The ACCC does not object to Australia Post’s proposed price increase for its reserved ordinary letter service.

The 25 per cent increase, proposed to take effect in April this year, would raise the price for reserved ordinary letters delivered to the regular timetable from $1.20 to $1.50 for ordinary small letters.

Australia Post intends to increase the prices for ordinary large letters up to 125 grams from $2.40 to $3.00, and ordinary large letters between 125 and 250 grams from $3.60 to $4.50.

Importantly, there will be no price increases for concession stamps, which will remain at 60 cents each or 5 for $3 for eligible concession card holders. The price of seasonal greeting cards will not increase either, remaining at 65 cents. 

“After assessing the proposal in line with our regulatory role, we don’t object to Australia Post’s proposed price increases on a cost-recovery basis,” ACCC Commissioner Anna Brakey said.

However, the ACCC identified some concerns through its assessment process and has made several recommendations to improve Australia Post’s financial modelling, particularly if further price increases are proposed in the future.

“Our recommendations seek to improve how Australia Post incurs and accounts for the costs of its reserved letter services, so consumers are not paying more for stamps than they should,” Ms Brakey said.

“We acknowledge the concerns raised in our consultation processes about the impact of the price increase on consumers and businesses, especially in light of cost-of-living pressures.”

The average Australian sends approximately 15 small letters a year, so the price increase would mean an additional cost of $4.50 per year. However, the ACCC recognises consumers will be impacted differently depending on the number, size and type of letters sent, as well as their ability to access concession options.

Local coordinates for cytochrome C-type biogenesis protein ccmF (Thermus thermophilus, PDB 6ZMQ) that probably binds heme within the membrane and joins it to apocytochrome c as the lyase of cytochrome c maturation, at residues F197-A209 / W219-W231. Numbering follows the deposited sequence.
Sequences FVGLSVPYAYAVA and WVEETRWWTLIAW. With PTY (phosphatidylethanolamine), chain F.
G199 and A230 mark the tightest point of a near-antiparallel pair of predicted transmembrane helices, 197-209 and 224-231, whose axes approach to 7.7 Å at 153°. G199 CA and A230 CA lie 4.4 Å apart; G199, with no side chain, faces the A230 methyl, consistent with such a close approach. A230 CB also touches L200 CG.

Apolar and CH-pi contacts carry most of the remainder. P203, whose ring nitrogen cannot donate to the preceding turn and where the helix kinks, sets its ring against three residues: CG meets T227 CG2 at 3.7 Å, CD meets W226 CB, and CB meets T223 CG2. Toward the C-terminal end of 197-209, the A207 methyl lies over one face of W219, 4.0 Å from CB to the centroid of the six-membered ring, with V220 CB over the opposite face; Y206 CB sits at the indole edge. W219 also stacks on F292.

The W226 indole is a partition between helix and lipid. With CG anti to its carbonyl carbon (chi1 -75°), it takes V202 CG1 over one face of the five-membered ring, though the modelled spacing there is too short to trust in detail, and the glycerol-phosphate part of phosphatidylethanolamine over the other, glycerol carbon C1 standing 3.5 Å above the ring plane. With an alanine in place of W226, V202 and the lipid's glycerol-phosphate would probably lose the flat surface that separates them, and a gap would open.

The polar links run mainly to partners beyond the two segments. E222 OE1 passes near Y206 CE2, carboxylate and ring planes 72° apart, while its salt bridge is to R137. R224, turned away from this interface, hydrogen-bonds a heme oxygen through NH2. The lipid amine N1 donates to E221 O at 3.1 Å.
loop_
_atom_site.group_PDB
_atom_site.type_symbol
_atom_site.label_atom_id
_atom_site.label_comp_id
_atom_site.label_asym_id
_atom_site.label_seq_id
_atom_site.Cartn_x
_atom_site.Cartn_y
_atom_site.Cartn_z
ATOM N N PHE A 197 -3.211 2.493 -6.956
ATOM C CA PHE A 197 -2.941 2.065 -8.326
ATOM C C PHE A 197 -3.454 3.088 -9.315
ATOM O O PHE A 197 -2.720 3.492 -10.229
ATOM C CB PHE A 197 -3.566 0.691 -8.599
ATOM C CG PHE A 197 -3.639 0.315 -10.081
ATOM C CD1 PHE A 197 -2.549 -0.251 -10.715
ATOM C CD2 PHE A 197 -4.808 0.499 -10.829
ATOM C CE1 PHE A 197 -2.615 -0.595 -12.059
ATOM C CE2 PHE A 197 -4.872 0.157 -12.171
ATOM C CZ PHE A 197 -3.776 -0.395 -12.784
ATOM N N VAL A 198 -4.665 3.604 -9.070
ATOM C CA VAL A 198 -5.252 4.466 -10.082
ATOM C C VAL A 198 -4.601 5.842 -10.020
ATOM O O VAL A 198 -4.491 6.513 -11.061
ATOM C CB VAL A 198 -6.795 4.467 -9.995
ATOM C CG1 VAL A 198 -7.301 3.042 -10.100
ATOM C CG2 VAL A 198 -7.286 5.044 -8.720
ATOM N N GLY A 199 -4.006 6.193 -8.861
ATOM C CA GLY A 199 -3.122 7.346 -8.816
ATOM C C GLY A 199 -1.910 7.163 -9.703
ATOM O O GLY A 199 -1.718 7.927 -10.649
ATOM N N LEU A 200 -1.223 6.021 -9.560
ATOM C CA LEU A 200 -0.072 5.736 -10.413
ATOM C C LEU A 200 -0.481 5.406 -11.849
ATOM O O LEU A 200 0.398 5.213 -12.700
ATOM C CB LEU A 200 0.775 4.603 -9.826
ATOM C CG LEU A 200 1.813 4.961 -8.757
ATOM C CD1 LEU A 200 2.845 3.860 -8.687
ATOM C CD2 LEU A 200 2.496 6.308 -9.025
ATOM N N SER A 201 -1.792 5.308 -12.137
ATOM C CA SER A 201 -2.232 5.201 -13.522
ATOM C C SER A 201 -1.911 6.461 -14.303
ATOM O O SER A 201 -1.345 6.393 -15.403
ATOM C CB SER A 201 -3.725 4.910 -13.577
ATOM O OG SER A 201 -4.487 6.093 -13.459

The ACCC’s decision paper is available at ACCC decision.

Australia Post’s formal price notification is available at Australia Post price notification.


Australia Post’s proposed price change was outlined in a draft price notification provided to the ACCC in August 2023. It was later revised in November 2023 and corrected in December 2023.

In this draft notification the ACCC found declining letter volumes, combined with an increase of delivery addresses, continue to explain Australia Post’s shortfall between its costs and revenue for the reserved letter service.

Following initial consultation in September 2023, the ACCC published its preliminary view in January 2024, proposing not to object to Australia Post’s proposed price increase.

The ACCC conducted a second consultation and, after further assessment, confirmed its view on the decision to not object to the price increase.

Under the Competition and Consumer Act, the ACCC is responsible for assessing proposed price increases by Australia Post for its reserved ordinary letter services delivered to its regular timetable. The ACCC must consider Australia Post’s proposal to increase the price of these services and may decide to:

  • not object to the price increase
  • not object to a price that is less than that proposed, or
  • object to the price increase.

It is not the role of the ACCC to approve any proposed price increase under the Australia Post price notification framework. Only the Minister for Communications has the power to reject a price increase proposed by Australia Post.

The price notification assessment was conducted concurrently with the Australian Government’s modernisation review into postal services. The initial outcomes of this review were announced in December 2023 and include a range of proposed changes to Australia Post’s performance standards.

The ACCC has considered the implications of the modernisation announcement in making this assessment.